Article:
A certain type of neurons is more energy efficient than previously assumed
A contradiction about how a type of neurons generates signals has been resolved by researchers at the Institute of Science and Technology (IST) Austria. Writing in Neuron, Professor Peter Jonas and first author Hua Hu explain the observation of fast-spiking, parvalbumin-expressing GABAergic interneurons sending trains of rapid, energy-expensive signals, though only a limited energy supply reaches the brain.
PV+-BCs are important in higher microcircuit functions, such as pattern separation, i.e., making similar patterns of neural activity more distinct. This allows researchers to distinguish between similar experiences. Previously, Jonas and Hu showed that the fast signaling achieved by these neurons is key to fulfil these microcircuit functions. PV+-BCs neurons generate high-frequency salvos of very brief action potentials (APs), or nerve impulses.
Short APs are considered energy expensive, as the fluxes of sodium (Na+) and potassium (K+) ions involved are thought to overlap in time. In an action potential, Na+- and K+-gated ion channels in the neuron open and close. Na+ channels open at the beginning of the AP, allowing Na+ to move into the axon, which causes depolarization. Repolarization of the membrane occurs when K+ channels open and K+ moves out of the axon. The AP travels down the axon toward the axon terminal, where it signals to other neurons via the synapse. The ion fluxes during APs dissipate ion gradients, and energy is needed to re-establish these gradients. During short APs such as those in PV+-BCs neurons, Na+ and K+ fluxes are thought to extensively overlap. Such ion fluxes in opposite direction do not contribute to the actual AP, but nevertheless take energy to reverse.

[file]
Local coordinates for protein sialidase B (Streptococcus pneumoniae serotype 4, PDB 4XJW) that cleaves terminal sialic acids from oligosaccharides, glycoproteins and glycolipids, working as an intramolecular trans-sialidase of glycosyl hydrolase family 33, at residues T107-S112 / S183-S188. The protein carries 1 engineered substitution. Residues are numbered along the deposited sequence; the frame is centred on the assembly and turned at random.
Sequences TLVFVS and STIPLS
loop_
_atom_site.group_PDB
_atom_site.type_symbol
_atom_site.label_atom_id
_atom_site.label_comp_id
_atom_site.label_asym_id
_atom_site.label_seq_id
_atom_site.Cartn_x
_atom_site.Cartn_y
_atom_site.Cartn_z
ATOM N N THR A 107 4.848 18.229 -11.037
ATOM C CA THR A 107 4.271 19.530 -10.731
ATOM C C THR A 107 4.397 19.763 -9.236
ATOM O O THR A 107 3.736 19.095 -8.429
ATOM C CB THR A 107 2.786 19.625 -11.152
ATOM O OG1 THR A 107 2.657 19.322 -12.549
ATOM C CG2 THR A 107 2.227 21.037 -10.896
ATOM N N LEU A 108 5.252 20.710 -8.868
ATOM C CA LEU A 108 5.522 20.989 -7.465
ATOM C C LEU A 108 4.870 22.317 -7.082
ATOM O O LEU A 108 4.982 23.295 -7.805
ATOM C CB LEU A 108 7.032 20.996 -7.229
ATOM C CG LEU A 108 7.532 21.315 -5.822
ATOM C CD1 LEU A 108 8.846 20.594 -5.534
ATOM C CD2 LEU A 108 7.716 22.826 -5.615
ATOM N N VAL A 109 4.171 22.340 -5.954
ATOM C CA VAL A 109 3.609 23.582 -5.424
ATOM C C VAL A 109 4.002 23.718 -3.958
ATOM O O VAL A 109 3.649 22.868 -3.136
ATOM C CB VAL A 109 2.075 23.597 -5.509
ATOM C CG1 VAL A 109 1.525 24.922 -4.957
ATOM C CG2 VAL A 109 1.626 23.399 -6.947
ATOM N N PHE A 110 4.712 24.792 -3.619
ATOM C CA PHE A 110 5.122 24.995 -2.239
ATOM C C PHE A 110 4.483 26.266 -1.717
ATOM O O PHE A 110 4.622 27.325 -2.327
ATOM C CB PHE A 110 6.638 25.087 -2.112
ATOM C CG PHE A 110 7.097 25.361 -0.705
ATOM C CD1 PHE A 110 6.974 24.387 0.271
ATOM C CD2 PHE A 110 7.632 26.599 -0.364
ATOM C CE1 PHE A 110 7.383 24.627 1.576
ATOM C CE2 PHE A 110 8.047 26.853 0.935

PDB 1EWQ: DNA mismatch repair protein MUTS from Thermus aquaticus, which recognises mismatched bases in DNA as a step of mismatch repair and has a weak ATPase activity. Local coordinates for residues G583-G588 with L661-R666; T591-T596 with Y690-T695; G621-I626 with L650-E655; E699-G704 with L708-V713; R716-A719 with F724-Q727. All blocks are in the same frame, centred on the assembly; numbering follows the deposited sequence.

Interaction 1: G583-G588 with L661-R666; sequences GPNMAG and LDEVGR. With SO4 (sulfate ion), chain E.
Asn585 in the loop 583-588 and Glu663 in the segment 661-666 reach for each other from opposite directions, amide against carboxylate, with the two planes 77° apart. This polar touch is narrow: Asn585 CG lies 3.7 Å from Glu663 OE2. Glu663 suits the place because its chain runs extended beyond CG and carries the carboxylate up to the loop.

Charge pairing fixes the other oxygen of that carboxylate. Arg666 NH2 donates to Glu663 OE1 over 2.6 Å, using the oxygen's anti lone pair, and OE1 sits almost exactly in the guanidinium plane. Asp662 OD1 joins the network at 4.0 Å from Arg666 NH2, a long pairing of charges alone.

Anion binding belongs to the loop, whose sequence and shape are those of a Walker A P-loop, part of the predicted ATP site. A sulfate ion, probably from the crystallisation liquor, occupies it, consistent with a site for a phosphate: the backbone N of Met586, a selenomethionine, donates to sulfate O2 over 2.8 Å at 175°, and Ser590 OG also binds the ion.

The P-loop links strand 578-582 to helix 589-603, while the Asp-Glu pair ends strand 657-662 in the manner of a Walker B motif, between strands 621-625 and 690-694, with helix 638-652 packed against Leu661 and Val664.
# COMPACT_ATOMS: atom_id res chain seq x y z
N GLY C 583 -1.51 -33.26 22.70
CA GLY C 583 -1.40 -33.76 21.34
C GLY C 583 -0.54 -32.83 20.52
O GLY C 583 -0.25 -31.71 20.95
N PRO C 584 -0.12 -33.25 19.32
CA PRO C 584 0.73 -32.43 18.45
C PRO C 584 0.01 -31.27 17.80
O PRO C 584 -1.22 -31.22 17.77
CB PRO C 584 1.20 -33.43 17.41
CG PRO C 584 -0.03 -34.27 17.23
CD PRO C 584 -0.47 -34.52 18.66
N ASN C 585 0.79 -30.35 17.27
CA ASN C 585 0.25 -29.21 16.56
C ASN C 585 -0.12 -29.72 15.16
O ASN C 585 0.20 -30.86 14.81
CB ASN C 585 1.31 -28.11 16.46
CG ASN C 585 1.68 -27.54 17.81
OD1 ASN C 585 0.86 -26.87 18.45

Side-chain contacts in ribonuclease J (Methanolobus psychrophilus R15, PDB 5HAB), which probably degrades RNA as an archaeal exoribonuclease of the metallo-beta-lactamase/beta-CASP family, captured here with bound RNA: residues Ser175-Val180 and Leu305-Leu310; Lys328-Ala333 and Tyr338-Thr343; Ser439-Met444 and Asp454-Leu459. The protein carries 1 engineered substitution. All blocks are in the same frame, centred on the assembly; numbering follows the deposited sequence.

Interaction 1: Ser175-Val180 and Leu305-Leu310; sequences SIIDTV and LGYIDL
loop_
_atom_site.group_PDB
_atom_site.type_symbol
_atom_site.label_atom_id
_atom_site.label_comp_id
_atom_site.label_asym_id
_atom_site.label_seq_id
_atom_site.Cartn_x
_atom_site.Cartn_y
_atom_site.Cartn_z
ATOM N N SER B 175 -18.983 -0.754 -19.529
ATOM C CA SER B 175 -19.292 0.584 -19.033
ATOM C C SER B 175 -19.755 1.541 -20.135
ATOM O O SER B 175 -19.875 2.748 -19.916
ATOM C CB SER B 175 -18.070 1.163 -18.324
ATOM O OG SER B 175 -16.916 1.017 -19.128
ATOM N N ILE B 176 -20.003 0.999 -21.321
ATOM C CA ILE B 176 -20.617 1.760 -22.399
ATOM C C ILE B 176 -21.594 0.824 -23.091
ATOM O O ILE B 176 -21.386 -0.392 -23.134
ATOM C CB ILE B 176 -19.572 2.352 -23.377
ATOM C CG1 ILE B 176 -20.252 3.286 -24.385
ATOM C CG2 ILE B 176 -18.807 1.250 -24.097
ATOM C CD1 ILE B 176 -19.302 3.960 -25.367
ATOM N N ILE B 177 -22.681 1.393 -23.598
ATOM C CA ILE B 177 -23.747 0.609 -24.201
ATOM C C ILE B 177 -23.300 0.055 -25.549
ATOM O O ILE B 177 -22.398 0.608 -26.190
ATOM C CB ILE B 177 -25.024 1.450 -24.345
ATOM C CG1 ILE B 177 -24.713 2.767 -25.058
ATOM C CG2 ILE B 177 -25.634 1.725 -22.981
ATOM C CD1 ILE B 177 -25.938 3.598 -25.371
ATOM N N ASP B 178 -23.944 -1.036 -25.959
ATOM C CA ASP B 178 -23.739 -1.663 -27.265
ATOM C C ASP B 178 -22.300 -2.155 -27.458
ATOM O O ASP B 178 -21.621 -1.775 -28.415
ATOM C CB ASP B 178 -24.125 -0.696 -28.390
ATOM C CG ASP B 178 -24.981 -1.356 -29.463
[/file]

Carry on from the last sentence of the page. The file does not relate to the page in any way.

The combination of short spikes and their high frequency in PV+-BCs neurons could pose a major challenge to the brain's energy budget. Jonas and Hu investigated how the signaling properties of PV+-BCs neurons can be reconciled with the limited energy supply to the brain. Surprisingly, this theoretical contradiction does not translate to reality. "Scientists always tend to be disappointed when theory and experiment do not match. But this project is a beautiful example that we can learn much more from mismatches than from perfect agreements," says Peter Jonas.
Studying functioning neurons is the only way to obtain the desired information, and the researchers therefore used brain slices to examine the axon of firing PV+-BCs, where APs are initiated and propagate. To obtain direct information from the axon, they used a technique called subcellular patch-clamp recording, or "nanophysiology." They found that the energy required to generate the characteristic APs is only 1.6 times the theoretical minimum. Thus, APs in PV+-BCs are surprising energy efficient.
How can PV+-BCs neurons be energy efficient, but still signal rapidly? Hu and Jonas found that the specialized ion channels in PV+-BCs neurons are gated to optimize both fast signaling and energy efficiency. Na+ channels in PV+-BCs axons are inactivated very rapidly, while the Kv3-type K+ channels are activated with a delay. This complementary tuning minimizes the overlap between Na+ and K+ currents during brief APs and optimizes signaling, so that it is both fast and energy efficient. "Making the model increasingly more realistic, we found that fast signaling and high energy efficiency can be reconciled. This resolves a major contradiction," Peter Jonas explains. Knowledge gained from such live recordings will help to further refine models of neuronal signaling and to better understand mechanisms underlying brain diseases.